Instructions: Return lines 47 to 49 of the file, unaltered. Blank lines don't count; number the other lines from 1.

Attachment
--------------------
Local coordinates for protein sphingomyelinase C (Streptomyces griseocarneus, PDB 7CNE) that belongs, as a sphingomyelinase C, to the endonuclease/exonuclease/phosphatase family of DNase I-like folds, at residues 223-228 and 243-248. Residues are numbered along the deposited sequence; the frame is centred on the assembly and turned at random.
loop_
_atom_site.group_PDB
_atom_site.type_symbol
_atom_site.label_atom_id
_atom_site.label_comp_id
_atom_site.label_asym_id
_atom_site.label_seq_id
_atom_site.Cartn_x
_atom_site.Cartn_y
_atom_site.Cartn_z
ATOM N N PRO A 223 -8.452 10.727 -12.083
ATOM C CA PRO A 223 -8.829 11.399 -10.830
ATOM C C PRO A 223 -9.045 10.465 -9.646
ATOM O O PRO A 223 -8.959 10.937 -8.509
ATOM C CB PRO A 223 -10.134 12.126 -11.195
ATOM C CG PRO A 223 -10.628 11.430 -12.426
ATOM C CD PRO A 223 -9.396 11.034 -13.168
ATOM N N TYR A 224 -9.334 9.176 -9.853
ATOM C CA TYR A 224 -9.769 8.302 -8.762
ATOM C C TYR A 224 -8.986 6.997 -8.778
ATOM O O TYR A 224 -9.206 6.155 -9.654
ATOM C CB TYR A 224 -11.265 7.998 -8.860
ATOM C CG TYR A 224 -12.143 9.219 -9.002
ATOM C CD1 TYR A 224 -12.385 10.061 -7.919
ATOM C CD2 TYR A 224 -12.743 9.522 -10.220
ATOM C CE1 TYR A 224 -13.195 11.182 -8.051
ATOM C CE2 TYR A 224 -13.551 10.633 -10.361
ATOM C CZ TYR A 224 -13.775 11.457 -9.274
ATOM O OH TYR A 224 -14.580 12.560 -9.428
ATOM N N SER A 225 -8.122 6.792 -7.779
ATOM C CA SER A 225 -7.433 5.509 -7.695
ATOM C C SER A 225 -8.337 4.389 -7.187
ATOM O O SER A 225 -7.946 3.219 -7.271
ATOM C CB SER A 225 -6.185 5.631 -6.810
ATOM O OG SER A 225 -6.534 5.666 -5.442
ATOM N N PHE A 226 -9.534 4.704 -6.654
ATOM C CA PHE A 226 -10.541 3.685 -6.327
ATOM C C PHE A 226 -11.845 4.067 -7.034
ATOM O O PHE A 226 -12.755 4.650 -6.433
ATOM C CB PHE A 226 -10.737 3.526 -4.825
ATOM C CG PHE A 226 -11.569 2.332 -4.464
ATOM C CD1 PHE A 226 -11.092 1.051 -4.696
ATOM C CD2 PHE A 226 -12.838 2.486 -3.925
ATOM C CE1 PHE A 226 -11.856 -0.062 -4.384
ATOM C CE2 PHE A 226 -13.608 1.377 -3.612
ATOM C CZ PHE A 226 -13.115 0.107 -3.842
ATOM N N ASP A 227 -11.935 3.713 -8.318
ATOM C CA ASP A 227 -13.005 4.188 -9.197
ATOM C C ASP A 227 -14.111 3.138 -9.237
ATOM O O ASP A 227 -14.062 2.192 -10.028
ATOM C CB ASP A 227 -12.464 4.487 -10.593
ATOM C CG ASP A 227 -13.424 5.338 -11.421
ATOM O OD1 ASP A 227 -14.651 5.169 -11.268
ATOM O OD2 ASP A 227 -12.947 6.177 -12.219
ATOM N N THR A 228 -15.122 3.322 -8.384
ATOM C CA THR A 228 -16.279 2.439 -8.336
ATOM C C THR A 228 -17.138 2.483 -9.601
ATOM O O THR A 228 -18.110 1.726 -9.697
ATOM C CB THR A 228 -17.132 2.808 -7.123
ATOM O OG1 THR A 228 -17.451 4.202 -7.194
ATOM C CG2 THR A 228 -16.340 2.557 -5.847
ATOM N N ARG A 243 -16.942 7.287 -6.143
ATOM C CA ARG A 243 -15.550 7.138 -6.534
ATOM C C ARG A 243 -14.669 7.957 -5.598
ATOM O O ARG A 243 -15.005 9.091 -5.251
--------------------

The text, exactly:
ATOM C CZ PHE A 226 -13.115 0.107 -3.842
ATOM N N ASP A 227 -11.935 3.713 -8.318
ATOM C CA ASP A 227 -13.005 4.188 -9.197